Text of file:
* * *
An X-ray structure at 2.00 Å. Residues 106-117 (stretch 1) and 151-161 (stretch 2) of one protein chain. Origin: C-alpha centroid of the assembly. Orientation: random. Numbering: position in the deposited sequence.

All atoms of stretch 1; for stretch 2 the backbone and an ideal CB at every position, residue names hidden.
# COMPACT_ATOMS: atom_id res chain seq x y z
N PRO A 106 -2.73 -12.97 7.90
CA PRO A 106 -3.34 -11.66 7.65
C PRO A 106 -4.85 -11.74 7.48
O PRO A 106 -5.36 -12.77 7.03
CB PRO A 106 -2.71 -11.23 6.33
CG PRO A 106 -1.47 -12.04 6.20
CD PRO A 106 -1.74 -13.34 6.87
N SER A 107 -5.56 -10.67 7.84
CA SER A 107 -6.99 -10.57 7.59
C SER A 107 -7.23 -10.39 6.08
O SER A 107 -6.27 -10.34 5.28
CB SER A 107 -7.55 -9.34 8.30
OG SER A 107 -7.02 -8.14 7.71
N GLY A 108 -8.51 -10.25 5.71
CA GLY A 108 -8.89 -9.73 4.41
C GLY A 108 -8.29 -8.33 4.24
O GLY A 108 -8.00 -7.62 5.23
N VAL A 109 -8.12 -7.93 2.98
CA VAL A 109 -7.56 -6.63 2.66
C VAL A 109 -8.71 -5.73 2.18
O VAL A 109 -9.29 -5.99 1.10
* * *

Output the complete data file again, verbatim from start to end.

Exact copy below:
An X-ray structure at 2.00 Å. Residues 106-117 (stretch 1) and 151-161 (stretch 2) of one protein chain. Origin: C-alpha centroid of the assembly. Orientation: random. Numbering: position in the deposited sequence.

All atoms of stretch 1; for stretch 2 the backbone and an ideal CB at every position, residue names hidden.
# COMPACT_ATOMS: atom_id res chain seq x y z
N PRO A 106 -2.73 -12.97 7.90
CA PRO A 106 -3.34 -11.66 7.65
C PRO A 106 -4.85 -11.74 7.48
O PRO A 106 -5.36 -12.77 7.03
CB PRO A 106 -2.71 -11.23 6.33
CG PRO A 106 -1.47 -12.04 6.20
CD PRO A 106 -1.74 -13.34 6.87
N SER A 107 -5.56 -10.67 7.84
CA SER A 107 -6.99 -10.57 7.59
C SER A 107 -7.23 -10.39 6.08
O SER A 107 -6.27 -10.34 5.28
CB SER A 107 -7.55 -9.34 8.30
OG SER A 107 -7.02 -8.14 7.71
N GLY A 108 -8.51 -10.25 5.71
CA GLY A 108 -8.89 -9.73 4.41
C GLY A 108 -8.29 -8.33 4.24
O GLY A 108 -8.00 -7.62 5.23
N VAL A 109 -8.12 -7.93 2.98
CA VAL A 109 -7.56 -6.63 2.66
C VAL A 109 -8.71 -5.73 2.18
O VAL A 109 -9.29 -5.99 1.10